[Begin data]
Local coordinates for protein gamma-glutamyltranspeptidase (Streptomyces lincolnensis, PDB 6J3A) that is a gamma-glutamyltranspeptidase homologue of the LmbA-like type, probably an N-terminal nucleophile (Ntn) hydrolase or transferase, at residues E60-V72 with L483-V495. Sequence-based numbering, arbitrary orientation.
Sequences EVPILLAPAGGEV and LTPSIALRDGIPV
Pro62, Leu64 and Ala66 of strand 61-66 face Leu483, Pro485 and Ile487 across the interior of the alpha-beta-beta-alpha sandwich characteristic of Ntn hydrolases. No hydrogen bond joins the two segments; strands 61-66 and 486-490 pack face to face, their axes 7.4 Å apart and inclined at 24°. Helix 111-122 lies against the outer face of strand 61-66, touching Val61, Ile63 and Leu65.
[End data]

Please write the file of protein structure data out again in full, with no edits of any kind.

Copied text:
Local coordinates for protein gamma-glutamyltranspeptidase (Streptomyces lincolnensis, PDB 6J3A) that is a gamma-glutamyltranspeptidase homologue of the LmbA-like type, probably an N-terminal nucleophile (Ntn) hydrolase or transferase, at residues E60-V72 with L483-V495. Sequence-based numbering, arbitrary orientation.
Sequences EVPILLAPAGGEV and LTPSIALRDGIPV
Pro62, Leu64 and Ala66 of strand 61-66 face Leu483, Pro485 and Ile487 across the interior of the alpha-beta-beta-alpha sandwich characteristic of Ntn hydrolases. No hydrogen bond joins the two segments; strands 61-66 and 486-490 pack face to face, their axes 7.4 Å apart and inclined at 24°. Helix 111-122 lies against the outer face of strand 61-66, touching Val61, Ile63 and Leu65.